Calmodulin signaling: analysis and prediction of a disorder-dependent molecular recognition

Proteins. 2006 May 1;63(2):398-410. doi: 10.1002/prot.20873.


Calmodulin (CaM) signaling involves important, wide spread eukaryotic protein-protein interactions. The solved structures of CaM associated with several of its binding targets, the distinctive binding mechanism of CaM, and the significant trypsin sensitivity of the binding targets combine to indicate that the process of association likely involves coupled binding and folding for both CaM and its binding targets. Here, we use bioinformatics approaches to test the hypothesis that CaM-binding targets are intrinsically disordered. We developed a predictor of CaM-binding regions and estimated its performance. Per residue accuracy of this predictor reached 81%, which, in combination with a high recall/precision balance at the binding region level, suggests high predictability of CaM-binding partners. An analysis of putative CaM-binding proteins in yeast and human strongly indicates that their molecular functions are related to those of intrinsically disordered proteins. These findings add to the growing list of examples in which intrinsically disordered protein regions are indicated to provide the basis for cell signaling and regulation.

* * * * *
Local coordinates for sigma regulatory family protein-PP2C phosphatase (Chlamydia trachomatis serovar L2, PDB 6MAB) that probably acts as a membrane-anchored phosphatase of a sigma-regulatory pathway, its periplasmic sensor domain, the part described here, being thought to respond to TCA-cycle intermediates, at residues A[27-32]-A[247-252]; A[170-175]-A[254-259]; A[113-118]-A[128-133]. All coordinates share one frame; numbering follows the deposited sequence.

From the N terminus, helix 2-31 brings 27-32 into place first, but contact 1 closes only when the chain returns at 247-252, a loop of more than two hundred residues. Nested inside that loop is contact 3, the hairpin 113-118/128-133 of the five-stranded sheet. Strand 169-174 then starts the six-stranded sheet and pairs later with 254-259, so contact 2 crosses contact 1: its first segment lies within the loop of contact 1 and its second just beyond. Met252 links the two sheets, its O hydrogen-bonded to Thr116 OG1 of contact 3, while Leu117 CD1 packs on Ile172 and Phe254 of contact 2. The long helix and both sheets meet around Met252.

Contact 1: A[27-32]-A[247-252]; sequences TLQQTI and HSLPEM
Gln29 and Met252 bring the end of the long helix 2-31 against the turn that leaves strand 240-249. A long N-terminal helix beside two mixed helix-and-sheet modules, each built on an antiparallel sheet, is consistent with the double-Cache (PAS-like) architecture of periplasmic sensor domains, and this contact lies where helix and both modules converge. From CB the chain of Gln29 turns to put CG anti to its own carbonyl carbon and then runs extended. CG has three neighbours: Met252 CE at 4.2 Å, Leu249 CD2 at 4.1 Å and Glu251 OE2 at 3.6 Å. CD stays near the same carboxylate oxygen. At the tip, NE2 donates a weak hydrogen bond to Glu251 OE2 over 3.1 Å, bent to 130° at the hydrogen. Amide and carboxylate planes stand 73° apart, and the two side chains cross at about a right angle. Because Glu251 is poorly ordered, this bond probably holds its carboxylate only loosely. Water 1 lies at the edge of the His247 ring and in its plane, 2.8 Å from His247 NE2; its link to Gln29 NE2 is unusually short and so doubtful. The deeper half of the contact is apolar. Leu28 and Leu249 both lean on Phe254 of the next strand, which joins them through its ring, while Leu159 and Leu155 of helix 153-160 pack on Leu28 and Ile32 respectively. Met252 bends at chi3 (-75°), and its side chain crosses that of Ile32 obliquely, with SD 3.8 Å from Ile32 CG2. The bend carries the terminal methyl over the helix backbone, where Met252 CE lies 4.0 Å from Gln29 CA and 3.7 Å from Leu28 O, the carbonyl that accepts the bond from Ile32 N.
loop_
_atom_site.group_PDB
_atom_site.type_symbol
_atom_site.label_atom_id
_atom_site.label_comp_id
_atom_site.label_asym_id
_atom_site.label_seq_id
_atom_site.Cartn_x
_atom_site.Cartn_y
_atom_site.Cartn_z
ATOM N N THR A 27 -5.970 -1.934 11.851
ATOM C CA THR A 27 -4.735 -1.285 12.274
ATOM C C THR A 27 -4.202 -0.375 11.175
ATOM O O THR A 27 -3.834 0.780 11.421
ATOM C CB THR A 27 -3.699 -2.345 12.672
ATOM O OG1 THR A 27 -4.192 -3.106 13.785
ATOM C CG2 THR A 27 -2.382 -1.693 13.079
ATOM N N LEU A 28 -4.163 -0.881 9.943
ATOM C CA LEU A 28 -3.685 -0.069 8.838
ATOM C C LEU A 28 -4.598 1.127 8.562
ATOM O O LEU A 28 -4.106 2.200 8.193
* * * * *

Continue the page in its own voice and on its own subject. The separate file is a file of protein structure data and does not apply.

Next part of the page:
Publication types

  • Research Support, N.I.H., Extramural
  • Research Support, Non-U.S. Gov't

MeSH terms

  • Animals
  • Calmodulin / chemistry
  • Calmodulin / metabolism*
  • Chickens
  • Databases, Factual
  • Humans
  • Protein Binding
  • Reproducibility of Results
  • Signal Transduction*


  • Calmodulin